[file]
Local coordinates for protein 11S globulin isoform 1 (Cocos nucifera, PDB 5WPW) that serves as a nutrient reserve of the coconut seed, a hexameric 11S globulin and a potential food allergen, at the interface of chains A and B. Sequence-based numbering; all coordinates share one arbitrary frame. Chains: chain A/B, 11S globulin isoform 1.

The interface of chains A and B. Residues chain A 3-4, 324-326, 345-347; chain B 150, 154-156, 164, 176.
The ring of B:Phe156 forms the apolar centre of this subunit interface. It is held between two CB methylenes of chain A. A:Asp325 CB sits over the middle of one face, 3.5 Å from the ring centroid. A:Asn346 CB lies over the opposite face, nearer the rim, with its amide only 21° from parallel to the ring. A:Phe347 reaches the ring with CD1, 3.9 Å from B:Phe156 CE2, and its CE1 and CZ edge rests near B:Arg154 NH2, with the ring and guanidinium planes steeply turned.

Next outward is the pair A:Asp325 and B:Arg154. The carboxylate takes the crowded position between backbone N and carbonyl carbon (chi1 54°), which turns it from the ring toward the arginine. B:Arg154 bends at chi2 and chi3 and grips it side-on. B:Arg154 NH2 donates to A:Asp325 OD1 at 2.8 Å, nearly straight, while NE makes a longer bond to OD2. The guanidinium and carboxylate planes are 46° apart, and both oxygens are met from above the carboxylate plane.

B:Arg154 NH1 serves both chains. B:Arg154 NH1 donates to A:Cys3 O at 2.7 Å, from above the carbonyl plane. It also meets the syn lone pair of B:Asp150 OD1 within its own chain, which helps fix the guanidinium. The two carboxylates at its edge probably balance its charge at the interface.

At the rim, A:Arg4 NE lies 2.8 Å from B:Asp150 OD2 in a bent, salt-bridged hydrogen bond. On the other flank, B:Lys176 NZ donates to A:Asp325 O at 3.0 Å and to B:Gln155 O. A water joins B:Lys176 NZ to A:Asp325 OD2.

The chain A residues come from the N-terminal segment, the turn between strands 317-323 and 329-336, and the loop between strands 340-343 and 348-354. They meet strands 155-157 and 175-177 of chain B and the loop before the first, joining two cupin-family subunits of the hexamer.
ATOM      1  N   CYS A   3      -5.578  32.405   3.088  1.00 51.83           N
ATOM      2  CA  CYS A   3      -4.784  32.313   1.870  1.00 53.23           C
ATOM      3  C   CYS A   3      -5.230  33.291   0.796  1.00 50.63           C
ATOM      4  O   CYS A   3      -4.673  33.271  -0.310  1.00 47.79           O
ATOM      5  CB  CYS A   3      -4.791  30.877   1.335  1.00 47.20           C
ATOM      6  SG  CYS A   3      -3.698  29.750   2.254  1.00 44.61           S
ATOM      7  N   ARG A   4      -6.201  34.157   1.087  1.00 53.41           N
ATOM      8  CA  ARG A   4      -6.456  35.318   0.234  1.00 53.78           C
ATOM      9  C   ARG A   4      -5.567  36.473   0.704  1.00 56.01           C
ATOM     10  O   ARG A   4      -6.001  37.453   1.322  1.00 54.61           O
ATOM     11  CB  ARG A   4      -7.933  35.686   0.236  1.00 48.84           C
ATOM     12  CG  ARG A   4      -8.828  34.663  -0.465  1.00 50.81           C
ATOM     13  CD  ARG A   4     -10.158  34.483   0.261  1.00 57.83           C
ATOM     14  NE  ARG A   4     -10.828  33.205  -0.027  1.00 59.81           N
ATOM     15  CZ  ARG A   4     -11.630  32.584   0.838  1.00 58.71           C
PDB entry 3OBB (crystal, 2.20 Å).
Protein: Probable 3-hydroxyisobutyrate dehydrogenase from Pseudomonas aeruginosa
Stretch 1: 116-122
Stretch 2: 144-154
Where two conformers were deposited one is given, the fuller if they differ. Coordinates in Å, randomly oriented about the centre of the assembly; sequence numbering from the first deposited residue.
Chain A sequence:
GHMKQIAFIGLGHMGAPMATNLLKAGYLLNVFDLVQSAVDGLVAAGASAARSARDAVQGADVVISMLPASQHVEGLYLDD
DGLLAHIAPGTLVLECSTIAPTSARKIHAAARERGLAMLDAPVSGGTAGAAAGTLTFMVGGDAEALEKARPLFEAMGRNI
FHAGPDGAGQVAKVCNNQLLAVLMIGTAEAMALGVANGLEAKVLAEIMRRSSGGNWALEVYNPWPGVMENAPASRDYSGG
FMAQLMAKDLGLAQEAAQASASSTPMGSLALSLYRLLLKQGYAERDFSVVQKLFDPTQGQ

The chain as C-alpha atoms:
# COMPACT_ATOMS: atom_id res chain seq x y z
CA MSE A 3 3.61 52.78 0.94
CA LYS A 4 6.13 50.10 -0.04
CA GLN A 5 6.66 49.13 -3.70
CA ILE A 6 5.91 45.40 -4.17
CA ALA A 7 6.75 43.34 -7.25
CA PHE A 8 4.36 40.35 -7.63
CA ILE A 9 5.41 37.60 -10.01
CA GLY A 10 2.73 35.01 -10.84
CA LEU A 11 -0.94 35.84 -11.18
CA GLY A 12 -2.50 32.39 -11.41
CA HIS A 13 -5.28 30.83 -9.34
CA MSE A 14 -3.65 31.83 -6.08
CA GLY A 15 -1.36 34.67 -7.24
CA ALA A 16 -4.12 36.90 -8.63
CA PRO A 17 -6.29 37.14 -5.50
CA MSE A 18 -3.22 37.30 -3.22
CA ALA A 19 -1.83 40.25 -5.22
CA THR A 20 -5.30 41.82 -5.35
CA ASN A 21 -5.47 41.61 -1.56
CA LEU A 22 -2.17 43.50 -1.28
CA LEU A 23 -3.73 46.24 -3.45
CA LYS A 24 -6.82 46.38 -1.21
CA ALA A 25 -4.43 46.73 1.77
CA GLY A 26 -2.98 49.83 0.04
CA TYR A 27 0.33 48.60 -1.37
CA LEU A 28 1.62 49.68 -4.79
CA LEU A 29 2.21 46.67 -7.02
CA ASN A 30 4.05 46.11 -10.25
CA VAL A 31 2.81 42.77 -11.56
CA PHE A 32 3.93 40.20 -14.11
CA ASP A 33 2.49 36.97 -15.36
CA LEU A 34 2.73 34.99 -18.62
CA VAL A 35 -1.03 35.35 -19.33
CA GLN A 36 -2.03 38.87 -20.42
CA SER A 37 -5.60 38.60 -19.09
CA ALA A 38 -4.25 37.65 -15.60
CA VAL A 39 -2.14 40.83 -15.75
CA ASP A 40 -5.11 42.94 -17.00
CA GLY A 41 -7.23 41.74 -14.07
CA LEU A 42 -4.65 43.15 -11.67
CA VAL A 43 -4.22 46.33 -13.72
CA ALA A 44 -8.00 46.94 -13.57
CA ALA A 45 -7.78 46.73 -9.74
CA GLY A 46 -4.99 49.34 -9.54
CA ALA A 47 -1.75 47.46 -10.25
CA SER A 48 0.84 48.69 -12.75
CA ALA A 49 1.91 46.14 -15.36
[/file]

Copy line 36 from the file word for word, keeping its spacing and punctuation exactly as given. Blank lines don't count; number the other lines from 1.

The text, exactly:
CA LYS A 4 6.13 50.10 -0.04